Controlling leaf diseases in seed corn

The weather this year is likely to result in high levels of leaf diseases on corn. These can be very serious in seed corn production, and fungicidal control will be necessary in some fields. Seed corn presents different challenges (and opportunities) when it comes to disease management. Some unique features of seed production compared with grain production include the following:

  • high value per acre,
  • a broader range of leaf diseases cause economic damage,
  • a need to grow specific genotypes regardless of susceptibility,
  • leaf loss due to detasseling, and
  • greater fungicide options.

Some of these factors lead to a greater need for fungicidal disease control in seed corn compared with field corn. The benefits of foliar fungicides on seed corn have been researched for a number of years at Iowa State University. Protecting susceptible inbreds with a fungicide has proven to be very profitable.

Leaf disease problems in seed corn include gray leaf spot (Cercospora zeae-maydis), eyespot (Aureobasidium zeae), common rust (Puccinia sorghi), northern leaf spot (Bipolaris zeicola, also known as Helminthosporium carbonum), and northern leaf blight (Exserohilum turcicum).

Common maize rust.
Eyespot symptoms in corn.

Guidelines for foliar disease control are based on scouting, relative susceptibility of the seed parent inbred, and weather considerations. In general, the most profitable results occur when sprays are initiated early in the season. Attempts to stop an epidemic will probably be less profitable if the first fungicide application is made after detasseling. Guidelines for foliar disease control are as follows:

  • Do not plant seed corn in a field where corn was the previous crop, unless absolutely necessary.
  • Know the susceptibility of the inbreds you are growing. This is a crucial point because the more resistant inbreds rarely need a fungicide. The more susceptible the inbred, the more likely fungicide use will be profitable.
  • Scout fields early, when plants are about V6-V8. Observe at least 100 plants throughout the field. Record the average number of pustules or lesions per plant, disregarding the bottom three leaves.
  • Scout every 1-2 weeks depending on weather and susceptibility. The interval should be shorter in wet, cool weather and on the most susceptible inbreds, and longer in hot, dry weather and on more resistant inbreds.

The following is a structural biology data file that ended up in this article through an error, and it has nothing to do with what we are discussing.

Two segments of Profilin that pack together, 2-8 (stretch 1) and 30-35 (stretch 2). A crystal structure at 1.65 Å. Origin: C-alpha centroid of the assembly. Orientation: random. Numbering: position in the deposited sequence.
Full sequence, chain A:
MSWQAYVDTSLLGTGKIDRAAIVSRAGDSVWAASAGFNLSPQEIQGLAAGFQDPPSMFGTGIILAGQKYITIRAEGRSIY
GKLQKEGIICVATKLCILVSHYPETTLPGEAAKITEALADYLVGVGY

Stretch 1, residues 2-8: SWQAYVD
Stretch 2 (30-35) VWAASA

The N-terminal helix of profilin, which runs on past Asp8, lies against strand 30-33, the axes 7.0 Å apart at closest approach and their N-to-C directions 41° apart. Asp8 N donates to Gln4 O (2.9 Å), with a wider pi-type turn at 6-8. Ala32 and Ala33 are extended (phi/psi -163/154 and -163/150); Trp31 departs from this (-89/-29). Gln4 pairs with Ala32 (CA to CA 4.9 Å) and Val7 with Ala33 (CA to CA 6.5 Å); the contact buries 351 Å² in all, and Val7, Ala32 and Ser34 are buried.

• When there is an average of 1-2 pustules or lesions per plant, and weather is favorable for disease (moderate temperatures and frequent rains or dews), begin spraying susceptible inbreds. Remember, fungicides are most effective when sprayed before infection takes place, so you must consider the weather forecast as well as previous weather.
  • Leave an unsprayed area for comparison. There is always a temptation to protect everything, but an unsprayed check will provide valuable information on the effects of spraying.
  • Follow label instructions for rates and spray intervals. Because symptoms of infection do not appear for 10-20 days, infections that occurred before you sprayed will continue to appear after you spray. So your decision to spray again should be based on the label instructions, weather, and disease development in unsprayed areas.
  • Continue spraying until the proper preharvest interval or if weather turns hot and dry.
  • If diseases have not appeared before tasseling, spraying is probably unnecessary.

There are four fungicides (chlorothalonil, copper salts, mancozeb, propiconazole) registered for use on corn for seed production. All of the fungicides are effective, but some are less effective for certain diseases. They vary in some restrictions such as the preharvest interval and livestock feeding. Check the label to determine whether or not the fungicide may be applied, rates permitted, and for any restrictions of application. Chlorothalonil (Bravo), Copper salts (Tenncop), and mancozeb products (Manzate, Dithane, Penncozeb) have protective activity. Propiconazole (Tilt) has protective and some curative activity. The labels of all the products specify rust, northern and southern leaf blights, and northern leaf spot. Tilt is the preferred product for gray leaf spot and eyespot control. The most significant restriction is that Tilt cannot be applied after 50 percent of the plants has silked. A common program for seed corn includes two Tilt applications with the second one applied as close as possible to 50 percent silking. This can be difficult timing due to detasseling operations, but the label restrictions must be followed.

This article originally appeared on pages 115-116 of the IC-480(15) -- June 22, 1998 issue.

Updated 06/21/1998 - 1:00pm